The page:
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Sunday, November 23, 2014

Disneyland July 21-23, 2014

Our adventures in Disneyland... we've been planning this for years!  Finally this year seemed that the girls were at a good age to enjoy it, and we were able to save enough money to go.

 We stayed at the Park Vue Inn across the street from the park entrance.  I got an online deal that worked out to be about $150/ night.  It was the best price around, I know, I looked for hours.  You really couldn't get any closer to Disney than that, either.  It was nice because parking was free, there was a warm breakfast, the rooms were comfy, clean, and updated, and we could just walk home for a rest if we desired (which we did.)

We ate at the Denny's across the street from the park, because it was cheaper.  The only food we bought in the park was Beignets (I'm not sure how to spell that, but their basically french donuts), and a large Mint Julip.  That is a must drink if you're there.  It is SO GOOD!  We brought in Uncrustables and Granola bars and water bottles, and they didn't confiscate those, although they did bag checks and did take food from other people.  I heard someone say the reason we could keep ours is because it was prepackaged "snacks" and not considered mealtime food.  I did have a doctor's note saying I could bring food in, just it case, but they never asked to see it.

It was a bit of a blessing that we had to rent an electric wheelchair scooter for Steve's ultra-pained,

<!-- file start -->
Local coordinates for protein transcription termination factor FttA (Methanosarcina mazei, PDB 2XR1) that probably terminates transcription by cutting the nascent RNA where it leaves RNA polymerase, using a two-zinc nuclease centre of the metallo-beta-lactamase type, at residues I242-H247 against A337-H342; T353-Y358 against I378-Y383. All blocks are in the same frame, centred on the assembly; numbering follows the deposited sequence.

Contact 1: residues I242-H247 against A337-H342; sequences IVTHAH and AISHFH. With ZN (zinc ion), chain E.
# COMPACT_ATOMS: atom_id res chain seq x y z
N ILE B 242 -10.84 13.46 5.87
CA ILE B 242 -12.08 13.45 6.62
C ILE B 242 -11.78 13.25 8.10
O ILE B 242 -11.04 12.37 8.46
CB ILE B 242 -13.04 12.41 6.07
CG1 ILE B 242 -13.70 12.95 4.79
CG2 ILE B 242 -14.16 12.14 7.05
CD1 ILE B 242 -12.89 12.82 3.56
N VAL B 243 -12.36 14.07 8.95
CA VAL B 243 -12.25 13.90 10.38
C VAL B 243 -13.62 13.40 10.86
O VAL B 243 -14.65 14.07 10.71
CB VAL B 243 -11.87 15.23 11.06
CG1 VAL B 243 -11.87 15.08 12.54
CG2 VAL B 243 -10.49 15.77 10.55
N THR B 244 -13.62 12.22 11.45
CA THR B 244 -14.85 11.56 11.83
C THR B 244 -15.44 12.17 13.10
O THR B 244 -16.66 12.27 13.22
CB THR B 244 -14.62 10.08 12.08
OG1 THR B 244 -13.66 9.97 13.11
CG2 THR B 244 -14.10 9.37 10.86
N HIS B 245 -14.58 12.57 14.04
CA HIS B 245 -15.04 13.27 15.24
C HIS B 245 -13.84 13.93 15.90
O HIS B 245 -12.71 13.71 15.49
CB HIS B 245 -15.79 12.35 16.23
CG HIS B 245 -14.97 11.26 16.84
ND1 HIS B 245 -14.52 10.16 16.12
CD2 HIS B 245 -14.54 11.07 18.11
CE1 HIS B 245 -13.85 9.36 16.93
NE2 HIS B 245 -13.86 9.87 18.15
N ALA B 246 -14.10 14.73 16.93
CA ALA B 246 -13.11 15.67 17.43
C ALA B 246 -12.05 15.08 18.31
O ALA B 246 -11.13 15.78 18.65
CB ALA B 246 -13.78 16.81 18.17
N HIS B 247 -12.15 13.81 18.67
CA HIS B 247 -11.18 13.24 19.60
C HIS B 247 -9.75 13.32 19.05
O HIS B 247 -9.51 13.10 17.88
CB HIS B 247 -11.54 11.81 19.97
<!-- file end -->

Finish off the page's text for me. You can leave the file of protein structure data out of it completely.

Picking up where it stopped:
sunburned feet because then the girls could take turns riding with him or sitting on his lap as we waited in lines.

Doing so helped preserve some their energy.  Also, for some less popular rides, we got to go pretty much straight to the front.  For the more popular rides, we had to get a pass to come back later to wait in the handicap line.  The California Adventure theme park is definitely better equipt than traditional Disneyland for accomodating wheelchairs.  If you ever have to rent a wheelchair, don't rent from Disney, go through the company across the street at the Ramada hotel.  They have scooters with a canopy (so nice to have some shade) and they cost less and you can take it anywhere, not just within the park, and there were no rules about letting kids ride on your lap.  It's what we did, and it worked well.

And now for our slideshow of our 3-day Disney adventure:
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Grandma and Grandpa Lauret's House

 Our California trip was solely planned so that we could visit my grandparents in Patterson.  Everything else- the beach, Disneyland, SeaWorld, Jelly Belly Factory- was just an appendage.  I miss my grandparents.  When I was young, we would go yearly to visit them in California.   The road trips felt like forever, but I have many happy memories of my grandparents home.

I remember the big welcoming frog by their front door.  My brothers and I would straddle it's back and pretend to ride it.  We would watch birds build their nests in the eaves of the covered courtyard.  And all this we would do with a can of soda dripping down our chins.  There was always endless soda pop available in the garage.